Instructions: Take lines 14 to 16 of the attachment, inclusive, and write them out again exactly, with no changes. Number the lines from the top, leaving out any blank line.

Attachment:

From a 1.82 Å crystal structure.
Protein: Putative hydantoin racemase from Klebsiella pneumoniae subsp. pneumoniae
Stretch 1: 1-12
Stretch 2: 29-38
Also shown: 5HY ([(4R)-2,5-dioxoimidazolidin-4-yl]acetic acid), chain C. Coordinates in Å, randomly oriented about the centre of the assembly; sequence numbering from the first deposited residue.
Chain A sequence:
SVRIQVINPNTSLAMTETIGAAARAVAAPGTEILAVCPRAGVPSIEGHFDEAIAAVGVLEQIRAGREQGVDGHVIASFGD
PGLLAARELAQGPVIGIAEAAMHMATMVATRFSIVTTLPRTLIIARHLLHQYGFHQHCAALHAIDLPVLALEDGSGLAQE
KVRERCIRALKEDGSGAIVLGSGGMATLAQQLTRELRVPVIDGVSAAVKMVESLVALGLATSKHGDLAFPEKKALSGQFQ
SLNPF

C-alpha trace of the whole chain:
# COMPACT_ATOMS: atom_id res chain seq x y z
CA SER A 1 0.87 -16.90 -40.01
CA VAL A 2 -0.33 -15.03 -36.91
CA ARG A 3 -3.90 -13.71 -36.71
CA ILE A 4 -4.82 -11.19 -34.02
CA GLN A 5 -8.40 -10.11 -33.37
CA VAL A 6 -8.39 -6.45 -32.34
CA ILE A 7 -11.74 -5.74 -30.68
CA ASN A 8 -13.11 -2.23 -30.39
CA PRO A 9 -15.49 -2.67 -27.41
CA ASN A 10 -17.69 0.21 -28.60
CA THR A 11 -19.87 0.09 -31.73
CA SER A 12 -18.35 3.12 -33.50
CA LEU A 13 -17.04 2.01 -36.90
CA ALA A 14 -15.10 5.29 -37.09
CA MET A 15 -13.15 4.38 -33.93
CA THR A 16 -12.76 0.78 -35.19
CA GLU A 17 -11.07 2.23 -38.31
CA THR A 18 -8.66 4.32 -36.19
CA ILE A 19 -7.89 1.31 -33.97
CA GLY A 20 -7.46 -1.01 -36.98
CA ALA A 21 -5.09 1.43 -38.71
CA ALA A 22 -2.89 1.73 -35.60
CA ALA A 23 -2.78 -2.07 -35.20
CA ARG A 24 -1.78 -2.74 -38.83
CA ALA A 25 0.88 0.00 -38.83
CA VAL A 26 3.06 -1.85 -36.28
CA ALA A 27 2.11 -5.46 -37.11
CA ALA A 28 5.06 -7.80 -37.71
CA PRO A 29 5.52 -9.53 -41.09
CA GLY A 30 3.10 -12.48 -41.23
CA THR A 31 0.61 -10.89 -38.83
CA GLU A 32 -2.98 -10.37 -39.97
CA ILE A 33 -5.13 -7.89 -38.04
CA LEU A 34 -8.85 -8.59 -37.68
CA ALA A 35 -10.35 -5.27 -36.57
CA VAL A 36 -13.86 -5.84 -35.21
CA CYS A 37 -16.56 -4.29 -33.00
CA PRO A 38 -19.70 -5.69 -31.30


CA VAL A 2 -0.33 -15.03 -36.91
CA ARG A 3 -3.90 -13.71 -36.71
CA ILE A 4 -4.82 -11.19 -34.02